More often than not, a case gets resolved when two parties reach a settlement, where the defendant pays the plaintiff an agreed-upon amount in compensation. If you are the plaintiff (the person filing a claim) in this scenario, it might be tempting once a settlement is reached to collect the proceeds and not look back.
However, depending on the nature of your case, receiving a settlement payment could be subject to taxation. To prevent any surprises come tax time, there are some general tax guidelines to keep in mind that could affect your settlement payout. These rules are a starting point and it may be best to speak with a tax professional if you need guidance on how a settlement is taxable.
Determining How Legal Settlements Are Taxed
Every case is unique, but generally speaking, settlements are taxed by the U.S. Internal Revenue Service, or IRS, according to the reason for the claim which gave rise to the payment—also known as the “origin of the claim”. The cause for a claim can depend heavily on the specific facts and circumstances of the case.
For instance, settlement payments for employment-related claims involving unpaid wages are typically taxable by the IRS as ordinary income. In this way, the IRS considers you receiving those settlement proceeds as, more or less, a form of you receiving those wages.
On the other hand, if your house was damaged by a negligent contracting company and you reached a settlement with them, it’s likely that the payment you’d receive would be considered repayment for destroyed capital—as opposed to ordinary income—and therefore, not taxable.
Settlement payments are often considered taxable income by the IRS, but perhaps the biggest exception to that rule comes into play with settlements to compensate for personal injuries.
Is A Personal Injury Settlement Taxable?
If you sue after being physically injured, such as in a car accident or a slip and fall, the compensation (punitive damages not included) that you’d receive after reaching a settlement would be considered non-taxable by the IRS.
This rule may seem odd, because it’s common for settlement proceeds in personal injury cases to include reimbursement for underlying losses that are otherwise usually taxable when they are claims, like lost wages or emotional distress.
Regardless, as long as the origin of a claim is based on a personal physical injury or a physical sickness, there is a specific section of the tax code (section 104) to keep settlement compensation for that injury or sickness from being taxed.
You may be wondering what is considered a “physical” injury when it comes to determining whether you will have a tax-free settlement. The IRS has not provided a clear definition, but has generally stated that injuries must show “observable bodily harm,” (such as cuts or bruises) in order to be considered “physical”.
In cases of sexual harassment, courts have disagreed over whether elements of a claim such as inappropriate touching can amount to a physical injury that is covered by this tax rule.
The U.S. Tax Court has allowed for at least partial tax relief in some employment lawsuit settlements where an employee became physically sick, or where their previous illness became worse, after becoming a victim of their employer’s harassment.
If you have been injured and are unsure of how your claim is taxable, it might be best to speak with an attorney about the details of your case.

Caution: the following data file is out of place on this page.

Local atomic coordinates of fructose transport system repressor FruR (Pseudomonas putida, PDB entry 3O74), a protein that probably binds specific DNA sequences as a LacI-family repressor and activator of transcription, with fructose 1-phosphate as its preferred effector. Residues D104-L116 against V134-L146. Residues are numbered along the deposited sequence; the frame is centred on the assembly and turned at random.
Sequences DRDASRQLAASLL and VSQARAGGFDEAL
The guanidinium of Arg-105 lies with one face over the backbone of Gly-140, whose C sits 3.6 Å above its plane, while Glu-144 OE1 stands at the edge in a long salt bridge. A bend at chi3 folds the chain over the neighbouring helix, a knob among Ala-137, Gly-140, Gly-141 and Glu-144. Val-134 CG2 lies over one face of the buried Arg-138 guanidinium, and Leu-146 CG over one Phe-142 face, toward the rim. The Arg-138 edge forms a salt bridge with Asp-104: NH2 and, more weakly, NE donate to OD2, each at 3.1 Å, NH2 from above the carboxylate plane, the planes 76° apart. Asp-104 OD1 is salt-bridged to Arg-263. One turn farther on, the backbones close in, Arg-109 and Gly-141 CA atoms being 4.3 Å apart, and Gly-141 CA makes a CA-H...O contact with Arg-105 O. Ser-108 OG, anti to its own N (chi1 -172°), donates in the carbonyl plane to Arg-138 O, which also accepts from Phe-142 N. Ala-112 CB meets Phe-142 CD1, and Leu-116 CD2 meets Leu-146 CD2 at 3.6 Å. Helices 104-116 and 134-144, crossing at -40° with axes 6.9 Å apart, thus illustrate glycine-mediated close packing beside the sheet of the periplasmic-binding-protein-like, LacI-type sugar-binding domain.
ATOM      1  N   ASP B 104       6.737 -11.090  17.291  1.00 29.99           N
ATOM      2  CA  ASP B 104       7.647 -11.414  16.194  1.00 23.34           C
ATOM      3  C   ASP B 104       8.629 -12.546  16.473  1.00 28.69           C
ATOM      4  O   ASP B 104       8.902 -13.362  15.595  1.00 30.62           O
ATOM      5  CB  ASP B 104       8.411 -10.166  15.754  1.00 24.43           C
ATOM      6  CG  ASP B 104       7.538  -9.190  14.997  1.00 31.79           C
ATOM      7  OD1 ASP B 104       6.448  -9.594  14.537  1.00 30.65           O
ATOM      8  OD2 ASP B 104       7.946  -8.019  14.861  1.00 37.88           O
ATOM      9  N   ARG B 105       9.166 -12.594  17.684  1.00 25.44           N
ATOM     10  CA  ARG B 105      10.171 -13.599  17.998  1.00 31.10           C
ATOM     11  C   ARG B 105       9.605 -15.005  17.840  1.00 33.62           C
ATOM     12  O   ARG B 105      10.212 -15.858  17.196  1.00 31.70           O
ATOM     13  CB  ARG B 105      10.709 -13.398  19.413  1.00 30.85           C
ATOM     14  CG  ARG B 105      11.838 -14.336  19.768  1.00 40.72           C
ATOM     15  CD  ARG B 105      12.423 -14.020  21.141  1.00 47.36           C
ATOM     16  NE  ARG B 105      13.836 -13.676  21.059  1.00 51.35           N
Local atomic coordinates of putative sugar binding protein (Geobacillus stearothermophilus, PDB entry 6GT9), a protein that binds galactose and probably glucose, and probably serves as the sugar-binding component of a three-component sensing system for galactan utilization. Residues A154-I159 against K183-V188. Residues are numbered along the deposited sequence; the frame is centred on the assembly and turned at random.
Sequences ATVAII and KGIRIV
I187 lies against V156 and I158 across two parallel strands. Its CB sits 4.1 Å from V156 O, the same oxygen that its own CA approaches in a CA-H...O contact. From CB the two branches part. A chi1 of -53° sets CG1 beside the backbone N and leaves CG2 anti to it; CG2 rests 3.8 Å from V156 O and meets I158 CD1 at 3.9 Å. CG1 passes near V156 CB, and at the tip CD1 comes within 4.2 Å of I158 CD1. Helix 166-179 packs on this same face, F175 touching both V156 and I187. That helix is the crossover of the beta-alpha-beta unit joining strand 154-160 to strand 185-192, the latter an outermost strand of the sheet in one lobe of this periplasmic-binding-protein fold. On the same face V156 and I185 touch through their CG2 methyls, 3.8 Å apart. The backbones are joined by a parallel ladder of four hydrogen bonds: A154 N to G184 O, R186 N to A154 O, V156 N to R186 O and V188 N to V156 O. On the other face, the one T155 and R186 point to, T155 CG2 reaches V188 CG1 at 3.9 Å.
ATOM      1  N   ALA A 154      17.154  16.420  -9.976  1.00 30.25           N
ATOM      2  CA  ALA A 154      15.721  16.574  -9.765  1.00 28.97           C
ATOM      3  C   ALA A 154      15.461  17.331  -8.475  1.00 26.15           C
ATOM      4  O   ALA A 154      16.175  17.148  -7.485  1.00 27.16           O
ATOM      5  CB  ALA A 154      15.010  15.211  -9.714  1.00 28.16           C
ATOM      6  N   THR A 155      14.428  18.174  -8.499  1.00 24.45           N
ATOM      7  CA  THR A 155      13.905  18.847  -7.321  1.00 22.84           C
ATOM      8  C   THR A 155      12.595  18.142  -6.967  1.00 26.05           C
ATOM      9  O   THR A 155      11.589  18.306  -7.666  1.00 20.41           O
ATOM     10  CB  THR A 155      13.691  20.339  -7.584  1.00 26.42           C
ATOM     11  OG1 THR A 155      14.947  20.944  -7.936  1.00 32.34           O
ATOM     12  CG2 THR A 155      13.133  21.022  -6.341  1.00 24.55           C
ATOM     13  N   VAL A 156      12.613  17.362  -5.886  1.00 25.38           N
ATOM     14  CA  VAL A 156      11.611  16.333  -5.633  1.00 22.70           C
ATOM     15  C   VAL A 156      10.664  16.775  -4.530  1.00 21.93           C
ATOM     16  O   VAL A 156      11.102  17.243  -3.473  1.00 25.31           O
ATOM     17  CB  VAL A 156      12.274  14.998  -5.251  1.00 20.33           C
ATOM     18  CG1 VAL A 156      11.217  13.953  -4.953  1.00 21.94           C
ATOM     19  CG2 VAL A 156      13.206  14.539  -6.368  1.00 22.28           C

Taxes On Emotional Distress Settlements
It’s important to keep in mind that the IRS’s standard for visible harm in personal injury suits draws a line between taxation for physical injury claims and claims for emotional anguish, or distress. As opposed to claims originating from a physical injury, settlement recoveries for emotional distress claims usually are taxed.
This rule also highlights the difference between a plaintiff showing physical signs of emotional distress (such as headaches, insomnia, and nausea) and physical injuries or sickness. Even if emotional distress has the effect of bringing on physical symptoms, the IRS generally treats the settlement proceeds from the claim for that emotional anguish as taxable income.
Other Factors That Might Affect Settlement Taxes
Aside from emotional distress, other lawsuit factors which are commonly involved in settlements and usually taxable include:
- punitive damages
- settlement proceeds for non-injury claims
- pre- and post-judgment interest
- attorney fees, when the underlying claim is taxable
- settlement proceeds for employment-related claims (unless the origin of the claim is non-taxable, as with a claim for lost wages in connection with a personal physical injury or sickness)
In a personal injury case, it is common for a defendant to pay an agreed-upon amount in a settlement to compensate the plaintiff for their damages, or losses. In some rare cases, punitive damages may be awarded as well.
Punitive damages usually serve the purpose of punishing the defendant, rather than compensating the victim, and generally speaking, they are treated as taxable.
Settlements For Non-Injury Claims
Non-injury claims, including breach of contract claims, are generally taxable as long as they are the basis (the origin) of a claim and the resulting settlement payout. For example, even if a breach of contract causes you to be physically injured or develop a physical sickness, typically the proceeds from the arising settlement would be taxable.
Many states require interest to be added to a verdict for the amount of time payment is pending. The interest amount that is tacked on is generally taxable by the IRS. For example, if a plaintiff is successful in court and is awarded a verdict, but the defendant appeals, payment on the verdict may remain pending for years.